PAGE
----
Portfolio Makeover

Adam M. Grossman

AT LEAST ONCE a week, I run across the sort of portfolio I like to call a “broker’s special.” While each is different, they typically include some mix of the following:

  • A handful of mutual funds with names like “New Economy” or “New Discovery” or “New Perspectives.”
  • Some commodity funds.
  • 10 or 20 individual stocks.
  • Funds with names heavy on buzzwords such as “infrastructure” and “renewable energy.”
  • And, in some cases, master limited partnerships, options or other derivatives.

In all, there might be 25, 50 and perhaps more separate holdings. What’s wrong with a portfolio like this? In addition to the obvious drawbacks—unpredictable performance, unnecessary cost and tax-inefficiency—perhaps the biggest issue is that these portfolios are so complicated that it’s virtually impossible for investors to know what they own.

To be sure, account statements will list each holding, but that’s of little help when the list is as long as your arm. Meanwhile, what gets obscured is the most crucial fact: the portfolio’s overall asset allocation—its breakdown between stocks, bonds, cash, commodities and other asset classes.

This is a critical shortcoming because, according to the research, asset allocation is the single biggest driver of a portfolio’s risk level and expected return. If you don’t know your asset allocation, you have no idea whether your finances are walking a high wire or resting on solid ground.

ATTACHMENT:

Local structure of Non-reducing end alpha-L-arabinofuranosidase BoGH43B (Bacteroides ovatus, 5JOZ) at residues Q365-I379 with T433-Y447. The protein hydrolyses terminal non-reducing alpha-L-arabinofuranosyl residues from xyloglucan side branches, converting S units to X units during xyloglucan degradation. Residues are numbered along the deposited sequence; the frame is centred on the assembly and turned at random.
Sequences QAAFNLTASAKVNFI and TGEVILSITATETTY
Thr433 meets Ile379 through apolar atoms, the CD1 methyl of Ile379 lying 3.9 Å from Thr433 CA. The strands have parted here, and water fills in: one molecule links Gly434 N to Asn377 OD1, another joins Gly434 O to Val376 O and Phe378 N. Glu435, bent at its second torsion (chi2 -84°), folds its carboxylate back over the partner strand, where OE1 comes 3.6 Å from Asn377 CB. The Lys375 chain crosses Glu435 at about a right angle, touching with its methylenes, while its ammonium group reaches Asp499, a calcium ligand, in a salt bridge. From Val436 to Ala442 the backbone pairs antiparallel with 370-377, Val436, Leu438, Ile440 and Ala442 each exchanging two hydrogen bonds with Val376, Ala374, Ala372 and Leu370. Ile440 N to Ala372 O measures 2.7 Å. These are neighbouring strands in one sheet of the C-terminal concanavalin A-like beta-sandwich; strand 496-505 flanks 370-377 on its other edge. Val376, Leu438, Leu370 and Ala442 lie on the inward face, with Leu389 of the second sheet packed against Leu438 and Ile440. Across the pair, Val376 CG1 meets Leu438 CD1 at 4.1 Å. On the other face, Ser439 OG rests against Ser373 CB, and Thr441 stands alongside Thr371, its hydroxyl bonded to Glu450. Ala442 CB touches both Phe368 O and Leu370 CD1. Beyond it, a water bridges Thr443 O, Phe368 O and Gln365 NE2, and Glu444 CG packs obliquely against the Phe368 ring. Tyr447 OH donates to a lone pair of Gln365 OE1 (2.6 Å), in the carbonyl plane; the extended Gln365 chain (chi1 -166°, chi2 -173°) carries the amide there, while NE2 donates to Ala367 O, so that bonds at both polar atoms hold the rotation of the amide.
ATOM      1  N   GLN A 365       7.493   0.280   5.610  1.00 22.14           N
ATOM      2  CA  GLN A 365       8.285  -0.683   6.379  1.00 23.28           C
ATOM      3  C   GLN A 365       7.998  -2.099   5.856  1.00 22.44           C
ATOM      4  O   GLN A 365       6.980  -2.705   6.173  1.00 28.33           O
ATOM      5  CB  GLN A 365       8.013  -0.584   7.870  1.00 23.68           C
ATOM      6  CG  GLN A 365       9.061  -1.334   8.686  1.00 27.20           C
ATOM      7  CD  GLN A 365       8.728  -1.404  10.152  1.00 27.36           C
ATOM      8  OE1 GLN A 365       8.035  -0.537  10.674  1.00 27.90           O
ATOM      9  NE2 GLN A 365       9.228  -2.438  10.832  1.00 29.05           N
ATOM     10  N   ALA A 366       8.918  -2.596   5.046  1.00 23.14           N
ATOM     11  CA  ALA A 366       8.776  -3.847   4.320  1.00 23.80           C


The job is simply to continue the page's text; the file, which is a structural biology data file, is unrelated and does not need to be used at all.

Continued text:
If you feel like your portfolio could benefit from some spring cleaning, I recommend these four steps:

Step 1: Productivity guru Stephen Covey used to talk about “beginning with the end in mind.” Using that approach, the first step in transforming your portfolio is to develop an ideal image of what you want it to look like. By this, I mean you should determine the asset allocation that makes sense for each account or group of accounts. For example, you might have one allocation for your retirement accounts, another for your taxable accounts and one for each of your children’s college accounts.

Step 2: Now that you have your ideal mapped out, you’ll want to compare each account’s current state to its ideal. To accomplish this, I recommend a tool like Morningstar’s Portfolio X-Ray, which is free, though you have to register with the site.

Step 3: If the most important factor driving your portfolio’s performance and risk is its asset allocation, it matters much less whether you pick Google’s stock over Apple’s. Instead, if the goal is to capture the returns of different asset classes, far more important is owning a basket of stocks, a basket of government bonds and so on.

That said, you still want to vet each individual holding to be sure you aren’t holding any ticking timebombs. I recall one portfolio held by an elderly couple. On the surface, it looked appropriate, with the bulk of their holdings in bonds. Upon closer examination, I saw that it was far riskier than it appeared, with bonds from corporate and government issuers that had spent time in bankruptcy.